Wilbur and Mole


I want to spend a moment thinking about two of my favorite authors. E.B. White did not just teach us about punctuation and how best to compose a sentence; he also gave us Wilbur, the pig in Charlotte’s Web.

Diane and I have spent the last few days in Kansas City, Missouri and today in Iowa.

Arthur Bryant probably wrote the Bible on how to slow cook and smoke pork ribs. Kansas City may have another 50 barbecue joints but Bryant’s BBQ is what they are all compared to. As Charlotte might say “Bryant’s is some barbecue!”

Carl Sandburg once said that Chicago is the “hog butcher of the world.” Well, Iowa produces them all.

Wilbur is some pig. Arthur Bryant says so. So does Chicago.

Bill and Wilbur at Arthur Bryant’s BBQ

E.B. White also, talked, a lot about commas. I never got quite the hang of commas. Except, commas are not something you end a sentence with he said, I think. Sort of like prepositions…


Tonight Diane and I are parked right next to the Missouri River.

In our travels we have crossed over the Columbia River, the Mississippi, the Arkansas River, and other Rivers too numerous to mention.

In a previous journey we slept right next to the Mississippi, the Big Muddy, in New Orleans. While we were in West Memphis, Arkansas, we slept once again next to the Mississippi.

Kenneth Grahame, in Wind in the Willows, reminds us that Rivers are story bearers; they carry tales of secrets from far away, bring them by you and move them on.

Kenneth Grahame knew of the secret beauty of rivers. He learned about Rivers from Mole.

Kenneth says about Mole,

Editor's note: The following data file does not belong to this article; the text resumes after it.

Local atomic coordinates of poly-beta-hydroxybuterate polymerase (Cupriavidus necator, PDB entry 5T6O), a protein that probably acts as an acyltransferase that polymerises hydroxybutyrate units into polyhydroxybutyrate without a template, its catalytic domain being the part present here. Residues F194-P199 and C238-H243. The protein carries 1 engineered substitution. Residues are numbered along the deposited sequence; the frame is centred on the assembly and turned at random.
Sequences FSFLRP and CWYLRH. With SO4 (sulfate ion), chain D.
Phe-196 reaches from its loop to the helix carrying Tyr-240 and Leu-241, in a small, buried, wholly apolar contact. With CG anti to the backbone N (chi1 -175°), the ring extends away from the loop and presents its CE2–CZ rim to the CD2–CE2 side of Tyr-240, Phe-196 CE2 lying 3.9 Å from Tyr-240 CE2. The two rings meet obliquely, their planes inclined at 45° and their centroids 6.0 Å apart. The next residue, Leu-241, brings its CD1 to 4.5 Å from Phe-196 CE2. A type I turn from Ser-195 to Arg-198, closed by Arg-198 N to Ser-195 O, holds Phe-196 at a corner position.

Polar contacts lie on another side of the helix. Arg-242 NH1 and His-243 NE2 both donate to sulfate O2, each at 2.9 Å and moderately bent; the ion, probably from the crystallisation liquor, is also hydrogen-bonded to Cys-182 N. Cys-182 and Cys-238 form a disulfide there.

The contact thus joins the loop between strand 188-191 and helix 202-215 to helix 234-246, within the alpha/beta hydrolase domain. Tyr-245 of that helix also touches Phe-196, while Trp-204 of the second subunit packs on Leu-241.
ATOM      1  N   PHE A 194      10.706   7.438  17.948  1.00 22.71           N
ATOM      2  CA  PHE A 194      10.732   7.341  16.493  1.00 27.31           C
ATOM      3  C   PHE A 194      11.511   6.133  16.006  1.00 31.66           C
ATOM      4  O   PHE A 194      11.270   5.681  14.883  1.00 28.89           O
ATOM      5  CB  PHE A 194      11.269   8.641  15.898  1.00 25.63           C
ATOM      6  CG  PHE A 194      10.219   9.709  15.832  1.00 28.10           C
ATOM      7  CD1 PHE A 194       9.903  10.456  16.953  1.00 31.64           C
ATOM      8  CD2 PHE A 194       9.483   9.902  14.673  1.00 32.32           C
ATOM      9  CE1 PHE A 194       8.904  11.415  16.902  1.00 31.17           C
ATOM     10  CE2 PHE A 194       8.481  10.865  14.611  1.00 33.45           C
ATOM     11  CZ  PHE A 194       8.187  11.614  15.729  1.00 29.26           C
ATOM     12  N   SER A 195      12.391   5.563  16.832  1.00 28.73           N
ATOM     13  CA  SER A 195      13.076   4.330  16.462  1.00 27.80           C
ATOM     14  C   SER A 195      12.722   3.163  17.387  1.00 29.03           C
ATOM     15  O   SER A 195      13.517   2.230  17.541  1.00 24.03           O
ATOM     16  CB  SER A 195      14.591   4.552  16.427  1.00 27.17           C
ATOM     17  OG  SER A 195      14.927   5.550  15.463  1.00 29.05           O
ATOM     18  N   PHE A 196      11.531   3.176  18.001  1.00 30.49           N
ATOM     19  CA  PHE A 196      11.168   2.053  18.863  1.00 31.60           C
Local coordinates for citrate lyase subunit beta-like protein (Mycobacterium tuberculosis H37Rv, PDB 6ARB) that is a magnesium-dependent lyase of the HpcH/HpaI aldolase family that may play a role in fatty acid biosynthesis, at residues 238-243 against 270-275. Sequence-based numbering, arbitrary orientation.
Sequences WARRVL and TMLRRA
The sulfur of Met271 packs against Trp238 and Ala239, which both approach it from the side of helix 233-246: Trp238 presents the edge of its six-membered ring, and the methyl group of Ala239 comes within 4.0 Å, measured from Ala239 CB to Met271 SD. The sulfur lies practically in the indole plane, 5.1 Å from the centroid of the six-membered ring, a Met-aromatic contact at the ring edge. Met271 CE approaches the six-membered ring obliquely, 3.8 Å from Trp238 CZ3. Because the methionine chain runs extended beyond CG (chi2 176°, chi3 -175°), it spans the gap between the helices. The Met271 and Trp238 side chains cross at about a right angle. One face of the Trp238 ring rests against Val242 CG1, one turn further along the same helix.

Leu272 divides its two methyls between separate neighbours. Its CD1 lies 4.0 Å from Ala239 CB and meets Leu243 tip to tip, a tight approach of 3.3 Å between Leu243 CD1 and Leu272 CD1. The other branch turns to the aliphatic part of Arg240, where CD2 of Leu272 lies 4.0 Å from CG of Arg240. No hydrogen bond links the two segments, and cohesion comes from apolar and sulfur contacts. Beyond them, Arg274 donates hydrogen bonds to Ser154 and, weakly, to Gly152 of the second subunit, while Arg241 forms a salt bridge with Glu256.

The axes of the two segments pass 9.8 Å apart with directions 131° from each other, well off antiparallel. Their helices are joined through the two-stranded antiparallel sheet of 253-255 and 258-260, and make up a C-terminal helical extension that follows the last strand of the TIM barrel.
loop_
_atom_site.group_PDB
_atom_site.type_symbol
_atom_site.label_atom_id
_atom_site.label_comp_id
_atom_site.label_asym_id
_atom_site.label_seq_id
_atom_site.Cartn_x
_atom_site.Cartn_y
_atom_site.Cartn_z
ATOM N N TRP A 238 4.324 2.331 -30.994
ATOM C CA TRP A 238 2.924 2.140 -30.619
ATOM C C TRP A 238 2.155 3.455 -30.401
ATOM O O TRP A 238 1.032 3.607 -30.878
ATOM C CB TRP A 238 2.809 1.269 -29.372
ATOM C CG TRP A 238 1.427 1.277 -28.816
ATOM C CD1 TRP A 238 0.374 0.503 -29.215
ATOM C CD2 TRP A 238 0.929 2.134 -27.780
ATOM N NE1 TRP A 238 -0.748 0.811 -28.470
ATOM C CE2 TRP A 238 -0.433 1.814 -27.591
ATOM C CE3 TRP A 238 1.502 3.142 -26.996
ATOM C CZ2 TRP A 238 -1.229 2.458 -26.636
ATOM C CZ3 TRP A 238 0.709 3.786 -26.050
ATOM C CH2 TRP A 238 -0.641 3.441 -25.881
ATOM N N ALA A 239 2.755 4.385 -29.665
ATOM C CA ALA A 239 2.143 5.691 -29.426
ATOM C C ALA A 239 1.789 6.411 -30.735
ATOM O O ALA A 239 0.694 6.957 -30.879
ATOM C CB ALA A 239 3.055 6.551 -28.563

He thought his happiness was complete when, as he meandered aimlessly along, suddenly he stood by the edge of a full-fed river. Never in his life had he seen a river before—this sleek, sinuous, full-bodied animal, chasing and chuckling, gripping things with a gurgle and leaving them with a laugh, to fling itself on fresh playmates that shook themselves free, and were caught and held again. All was a-shake and a-shiver—glints and gleams and sparkles, rustle and swirl, chatter and bubble. The Mole was bewitched, entranced, fascinated. By the side of the river he trotted as one trots, when very small, by the side of a man who holds one spellbound by exciting stories; and when tired at last, he sat on the bank, while the river still chattered on to him, a babbling procession of the best stories in the world, sent from the heart of the earth to be told at last to the insatiable sea.

Diane and I have joined the Mole and Ratty in journeying by such Great and Small Rivers and have pledged to carry the stories that were brought to us from the heart of the world to the great insatiable sea when we arrive back home.



Here’s to Wilbur, here’s to Mole!


Post by Bill.

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